Creating that bleed-through effect should only seem like magic to the audience. However, lighting technicians need to wave their magic wands to create this seamless effect. The best kind of scrim to use for bleed throughs is the Sharkstooth Scrim. Sharkstooth is a flame retardant 100% cotton close-knit netting fabric. Consider Sharkstooth Scrim the invisibility cloak of the stage.
When Sharkstooth Scrim is lit from the front at an oblique angle and the area behind the scrim is dark, the scrim appears to be opaque. However, when the scene behind the scrim is illuminated it becomes “visible” and if the lights on the front of the scrim are removed, the scrim becomes virtually “invisible.”
Here’s a few tips to properly light a Sharkstooth Scrim.
First, any light behind the scrim will reflect on the scene that the scrim is trying to hide and allows the audience to see it. For the scrim to be most effective, the area behind it must be completely dark. Of course, the brighter the lighting on the scrim, the less likely that anyone will see a glimmer or gleam shining from behind the scrim. Still, every effort should be made to keep the area behind the scrim completely dark until the reveal occurs.
Second, proper angle of the LIGHTING IS CRITICAL. If the area is as dark as possible, but the scene is still visible through the lit scrim, then consider the angle of the lighting. Ideally, the lighting on the scrim is at such a steep angle that it cannot possibly illuminate the scene behind it. Also, when you touch a sharkstooth scrim, one side is fairly smooth and the other has more texture. This does not affect the use of the scrim, but more texture gives the light extra surface area to touch and is slightly more visible to the audience.
Create an area of space between the scrim and any nearby scenery so that any light that spills through the scrim will not hit anything and won’t show to the audience. The most common way to achieve this is to have strip lighting directly in front of the scrim’s top. The majority of the light from the strips washes the front of the scrim and any excess light that shines through into the empty space between the scrim and the scenery is not visible.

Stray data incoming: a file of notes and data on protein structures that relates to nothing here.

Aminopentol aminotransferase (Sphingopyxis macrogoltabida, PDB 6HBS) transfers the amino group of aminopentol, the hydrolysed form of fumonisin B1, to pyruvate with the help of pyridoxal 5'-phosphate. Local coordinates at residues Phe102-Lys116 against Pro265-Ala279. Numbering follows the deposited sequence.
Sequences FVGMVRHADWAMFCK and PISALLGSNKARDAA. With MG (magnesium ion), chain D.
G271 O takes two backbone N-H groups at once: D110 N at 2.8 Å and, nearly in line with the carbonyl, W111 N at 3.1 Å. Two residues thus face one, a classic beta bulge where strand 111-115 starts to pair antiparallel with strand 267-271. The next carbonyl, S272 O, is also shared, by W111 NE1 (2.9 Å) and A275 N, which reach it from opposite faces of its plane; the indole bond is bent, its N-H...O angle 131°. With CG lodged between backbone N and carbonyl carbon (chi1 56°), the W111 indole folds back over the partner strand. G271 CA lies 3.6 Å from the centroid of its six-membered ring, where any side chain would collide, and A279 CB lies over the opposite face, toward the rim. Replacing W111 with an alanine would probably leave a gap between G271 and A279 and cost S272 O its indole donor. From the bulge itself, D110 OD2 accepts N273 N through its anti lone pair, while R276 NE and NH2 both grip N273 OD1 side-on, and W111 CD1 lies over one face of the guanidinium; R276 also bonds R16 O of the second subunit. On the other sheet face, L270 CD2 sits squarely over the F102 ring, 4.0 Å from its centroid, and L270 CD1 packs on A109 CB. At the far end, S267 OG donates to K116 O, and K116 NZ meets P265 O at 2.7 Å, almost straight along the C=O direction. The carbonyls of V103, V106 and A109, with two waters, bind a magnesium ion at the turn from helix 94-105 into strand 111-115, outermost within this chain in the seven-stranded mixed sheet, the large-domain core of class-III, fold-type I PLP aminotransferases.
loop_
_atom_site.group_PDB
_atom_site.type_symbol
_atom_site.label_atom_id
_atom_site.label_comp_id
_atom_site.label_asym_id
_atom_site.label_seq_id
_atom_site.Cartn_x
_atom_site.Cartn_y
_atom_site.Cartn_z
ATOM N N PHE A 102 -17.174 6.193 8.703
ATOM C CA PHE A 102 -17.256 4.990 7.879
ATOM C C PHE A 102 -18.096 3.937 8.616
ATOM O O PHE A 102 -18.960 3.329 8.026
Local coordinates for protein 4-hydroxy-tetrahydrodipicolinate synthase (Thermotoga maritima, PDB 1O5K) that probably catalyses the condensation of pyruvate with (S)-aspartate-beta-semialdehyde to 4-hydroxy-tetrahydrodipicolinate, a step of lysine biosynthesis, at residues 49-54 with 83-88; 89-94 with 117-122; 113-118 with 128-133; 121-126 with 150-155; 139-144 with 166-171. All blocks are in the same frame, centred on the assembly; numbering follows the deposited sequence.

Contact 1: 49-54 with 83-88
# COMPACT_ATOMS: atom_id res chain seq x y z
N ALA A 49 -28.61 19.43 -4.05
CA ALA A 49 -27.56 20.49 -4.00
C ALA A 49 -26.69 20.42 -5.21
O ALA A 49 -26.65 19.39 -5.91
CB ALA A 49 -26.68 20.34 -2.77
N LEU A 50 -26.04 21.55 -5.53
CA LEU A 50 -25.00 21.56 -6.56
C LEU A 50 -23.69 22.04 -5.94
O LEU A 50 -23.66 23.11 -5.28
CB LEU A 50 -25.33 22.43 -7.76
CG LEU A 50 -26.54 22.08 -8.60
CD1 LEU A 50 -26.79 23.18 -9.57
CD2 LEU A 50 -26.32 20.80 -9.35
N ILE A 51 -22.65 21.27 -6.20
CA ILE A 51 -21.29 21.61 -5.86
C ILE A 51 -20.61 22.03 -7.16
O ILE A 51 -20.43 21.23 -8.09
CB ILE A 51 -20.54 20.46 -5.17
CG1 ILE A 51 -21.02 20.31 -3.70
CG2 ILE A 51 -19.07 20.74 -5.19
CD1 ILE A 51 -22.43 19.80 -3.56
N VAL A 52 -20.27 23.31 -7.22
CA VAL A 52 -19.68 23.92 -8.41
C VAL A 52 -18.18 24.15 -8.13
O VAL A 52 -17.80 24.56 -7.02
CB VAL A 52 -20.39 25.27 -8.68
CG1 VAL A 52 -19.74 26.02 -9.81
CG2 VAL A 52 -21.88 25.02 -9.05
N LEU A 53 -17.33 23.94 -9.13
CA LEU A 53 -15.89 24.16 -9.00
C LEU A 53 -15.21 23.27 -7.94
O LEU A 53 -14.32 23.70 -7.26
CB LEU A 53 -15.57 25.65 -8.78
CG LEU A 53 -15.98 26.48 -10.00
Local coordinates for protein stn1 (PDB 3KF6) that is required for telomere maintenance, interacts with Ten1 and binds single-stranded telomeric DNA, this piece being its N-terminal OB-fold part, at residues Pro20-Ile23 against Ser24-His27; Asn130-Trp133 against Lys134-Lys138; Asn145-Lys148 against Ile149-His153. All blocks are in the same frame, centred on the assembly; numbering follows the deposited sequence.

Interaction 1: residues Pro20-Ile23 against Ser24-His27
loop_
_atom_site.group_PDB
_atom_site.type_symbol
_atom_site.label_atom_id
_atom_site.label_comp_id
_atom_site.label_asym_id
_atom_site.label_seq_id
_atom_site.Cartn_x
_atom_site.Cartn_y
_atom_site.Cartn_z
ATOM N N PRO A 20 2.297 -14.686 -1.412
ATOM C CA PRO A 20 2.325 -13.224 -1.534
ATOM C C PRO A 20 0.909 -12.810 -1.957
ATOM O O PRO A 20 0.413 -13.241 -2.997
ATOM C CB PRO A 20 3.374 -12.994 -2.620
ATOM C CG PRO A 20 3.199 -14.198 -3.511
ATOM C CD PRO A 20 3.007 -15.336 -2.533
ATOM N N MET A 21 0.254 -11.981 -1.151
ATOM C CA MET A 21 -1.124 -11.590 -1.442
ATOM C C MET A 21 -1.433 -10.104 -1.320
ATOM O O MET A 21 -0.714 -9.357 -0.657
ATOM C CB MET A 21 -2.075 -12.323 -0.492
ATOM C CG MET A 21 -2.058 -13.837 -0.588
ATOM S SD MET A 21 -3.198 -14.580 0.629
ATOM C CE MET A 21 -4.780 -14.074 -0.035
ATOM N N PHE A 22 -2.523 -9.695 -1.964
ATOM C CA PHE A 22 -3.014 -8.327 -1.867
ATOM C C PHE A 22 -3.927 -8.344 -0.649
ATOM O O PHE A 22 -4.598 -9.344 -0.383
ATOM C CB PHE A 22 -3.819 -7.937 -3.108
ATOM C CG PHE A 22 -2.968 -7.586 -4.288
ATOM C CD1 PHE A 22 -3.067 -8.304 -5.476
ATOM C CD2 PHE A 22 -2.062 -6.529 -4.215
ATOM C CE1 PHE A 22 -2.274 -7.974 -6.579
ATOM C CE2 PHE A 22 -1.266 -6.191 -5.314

Third, while not necessary, having blackout drapes behind the scrim will help hide the scenery behind it. If you have extra batons and a spare blackout drape, you can ensure that the audience will not see the hidden scenery by hanging the drape about a foot behind the scrim at the upstage edge and flying it out moments before the bleed-through. You will still need to control the spill upstage or the blackout drop will be visible, most particularly as it flies just before the bleed-through begins.
While having the proper lighting angles is paramount, knowing how NOT to light the scrim is useful too. Lighting from the front will certainly light the scrim, but it will also light everything behind the scrim as well. This is because the sharkstooth scrim is essentially a series of holes tied together. When lit from the front, the holes will let the lighting continue upstage and illuminate everything behind the scrim. Lighting from a balcony is also not an ideal position, as it may provide the maximum visibility of the scrim and the images behind it, for those who are sitting in the orchestra.
Equally important in making the scrim work is effectively lighting the scene behind the scrim. If you want the scrim to disappear when the dissolve is complete, the lighting for the scene to be exposed must all come from behind the scrim. Any lighting in front of the scrim may show the upstage scene, but will also continue to illuminate the scrim and any scenery painted on it. While this may be the desired effect that you are looking to achieve, for the scrim to disappear, it cannot be lit. The scene lighting should come upstage of the scrim or from side positions that are upstage from the scrim.